Neil Peart was born September 12, 1952, in Hamilton, Ontario, Canada, and first lived on the family dairy farm, near Hagersville. After the family moved to nearby St. Catharines, Neil began drum lessons at age thirteen, studying with local teacher Don George, then played in a succession of rock bands. Early influences were Gene Krupa, Keith Moon, Mitch Mitchell, Ginger Baker, Michael Giles, John Bonham, and Michael Shrieve. At eighteen, he moved to London, England, a time about which he has said: “I was seeking fame and fortune, and found anonymity and poverty. But I learned a lot about life.”

Returning to Canada in 1972, Neil began working at his father’s farm equipment dealership, playing part-time in local bands. His influences then included Phil Collins, Bill Bruford, and Billy Cobham. In July, 1974, he auditioned for an unknown Toronto band, and joined Rush on the eve of their first American release and tour.

Neil appeared on Rush’s second album, Fly By Night, in 1975, contributing most of the lyrics–as he would throughout their career. It was Rush’s fourth album, 2112, released in 1976, that brought the band their first measure of success. They gradually built on that modest popularity with A Farewell to Kings, Hemispheres, and Permanent Waves, then cemented their classic rock status with the enduring favorite, Moving Pictures, in 1981. Along the way, Rush earned a reputation for their elaborate live shows and became a perennially popular touring band. Over the years their shows elevated steadily in both production and musical values.

Neil has long been celebrated by other drummers in polls and cited influences, and won numerous awards from the drum magazines, for his recorded work, live performances, and overall musicianship. The drum solos he performed during the Rush tours were legendary. He and his bandmates are Officers of the Order of Canada, the country’s highest civilian honor — as well as recipients of the Governor General’s Award, the country’s highest artistic honour. Peart and his bandmates were inducted into the Canadian Songwriter Hall of Fame (2010), the Rock and Roll Hall of Fame (2013), and the Percussive Arts Society Hall of Fame (2020).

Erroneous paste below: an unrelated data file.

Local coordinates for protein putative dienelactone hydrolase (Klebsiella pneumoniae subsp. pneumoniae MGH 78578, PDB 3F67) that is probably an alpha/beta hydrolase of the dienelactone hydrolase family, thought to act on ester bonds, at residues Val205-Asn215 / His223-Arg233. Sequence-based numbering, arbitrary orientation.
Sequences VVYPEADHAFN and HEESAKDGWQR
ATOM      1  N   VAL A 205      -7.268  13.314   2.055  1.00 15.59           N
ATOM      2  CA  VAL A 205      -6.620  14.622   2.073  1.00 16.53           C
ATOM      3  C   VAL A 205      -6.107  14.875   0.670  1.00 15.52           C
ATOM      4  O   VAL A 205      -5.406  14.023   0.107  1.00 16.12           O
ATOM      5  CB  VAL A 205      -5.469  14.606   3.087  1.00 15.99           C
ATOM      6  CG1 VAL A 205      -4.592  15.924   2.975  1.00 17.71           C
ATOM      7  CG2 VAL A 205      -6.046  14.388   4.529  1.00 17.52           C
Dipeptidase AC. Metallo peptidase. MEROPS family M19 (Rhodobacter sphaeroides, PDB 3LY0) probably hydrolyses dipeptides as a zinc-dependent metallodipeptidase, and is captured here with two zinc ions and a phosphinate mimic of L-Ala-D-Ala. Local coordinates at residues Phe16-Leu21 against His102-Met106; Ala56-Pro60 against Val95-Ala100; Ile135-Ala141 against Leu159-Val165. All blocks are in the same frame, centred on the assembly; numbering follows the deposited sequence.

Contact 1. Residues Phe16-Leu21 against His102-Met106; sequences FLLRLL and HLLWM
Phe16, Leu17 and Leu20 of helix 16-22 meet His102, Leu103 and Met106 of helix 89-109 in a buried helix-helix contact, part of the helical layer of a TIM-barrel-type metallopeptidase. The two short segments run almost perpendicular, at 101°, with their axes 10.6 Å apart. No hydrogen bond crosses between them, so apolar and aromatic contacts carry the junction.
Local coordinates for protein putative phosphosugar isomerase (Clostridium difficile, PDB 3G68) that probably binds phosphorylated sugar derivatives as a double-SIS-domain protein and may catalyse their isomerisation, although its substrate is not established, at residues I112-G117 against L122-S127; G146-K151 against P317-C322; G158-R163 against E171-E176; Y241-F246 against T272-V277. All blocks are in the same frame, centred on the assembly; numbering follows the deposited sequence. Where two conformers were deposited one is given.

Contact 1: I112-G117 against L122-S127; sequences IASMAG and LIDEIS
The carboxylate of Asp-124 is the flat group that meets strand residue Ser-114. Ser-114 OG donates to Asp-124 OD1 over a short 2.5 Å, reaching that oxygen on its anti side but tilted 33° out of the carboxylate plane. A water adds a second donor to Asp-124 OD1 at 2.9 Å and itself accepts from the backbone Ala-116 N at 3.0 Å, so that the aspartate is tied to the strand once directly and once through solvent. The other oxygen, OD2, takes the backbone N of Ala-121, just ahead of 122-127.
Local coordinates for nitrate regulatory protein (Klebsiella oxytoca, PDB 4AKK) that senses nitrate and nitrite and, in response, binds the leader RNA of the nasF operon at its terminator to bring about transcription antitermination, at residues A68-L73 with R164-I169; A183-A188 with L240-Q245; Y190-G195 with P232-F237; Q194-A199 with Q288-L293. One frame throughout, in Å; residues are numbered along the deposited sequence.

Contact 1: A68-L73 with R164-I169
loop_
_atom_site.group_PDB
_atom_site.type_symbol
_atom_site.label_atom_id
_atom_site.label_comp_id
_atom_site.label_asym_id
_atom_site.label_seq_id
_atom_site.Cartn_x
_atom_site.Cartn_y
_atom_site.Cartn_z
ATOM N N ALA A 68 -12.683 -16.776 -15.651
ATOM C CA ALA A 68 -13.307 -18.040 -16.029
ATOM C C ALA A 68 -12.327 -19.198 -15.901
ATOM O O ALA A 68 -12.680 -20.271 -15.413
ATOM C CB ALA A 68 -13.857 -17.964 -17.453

In 1994 he produced a tribute album to Buddy Rich and big-band jazz, called Burning For Buddy: A Tribute to the Music of Buddy Rich. Encompassing two volumes, it features many of the most prominent drummers of the day. Never resting on his laurels, Neil began to study formally again in the mid 90s with Freddie Gruber, and then again with Peter Erskine in 2008.

Neil released two instructional DVDs, A Work in Progress (1996) on the subject of composing and recording drum parts, and Anatomy of a Drum Solo (2005.) In 2011, Hudson Music released Taking Center Stage: A Lifetime of Live Performance, on the subject of drumming live for more than four decades.

Neil was also an accomplished writer. He published six nonfiction books: Far and Wide: Bring that Horizon to Me! (2016), Far and Near: On Days Like These (2014), Far and Away: A Prize Every Time (2011), The Masked Rider: Cycling in West Africa (1996), Ghost Rider: Travels on the Healing Road (2002), Traveling Music: The Soundtrack to My Life and Times (2004), and Roadshow: Landscape With Drums, A Concert Tour by Motorcycle (2006). His final book, “Silver Surfers,” is being published posthumously by Insight Editions in 2023.

He also co-authored three novels with science fiction author Kevin J. Anderson based on the steampunk, fantasy universe of Rush’s last studio album—Clockwork Angels, Clockwork Lives, and Clockwork Destiny (plotted during his last years, published posthumously, and released on June 14, 2022); the two also wrote the dark fantasy novella Drumbeats, inspired by Neil’s travels in Africa.

Following the end of the R40 tour, Neil announced his retirement from music and settled into a quiet home life with his wife Carrie and their beloved daughter Olivia. He enjoyed this time writing, driving his classic cars, volunteering at Olivia’s school, spending time with friends and family, and especially enjoying time at his favourite place in the world, his lake house in Quebec.

Sadly, only one year after retirement Neil was diagnosed with gioblastoma, an aggressive form of brain cancer. He passed away at home in Santa Monica three and half years later on January 7, 2020.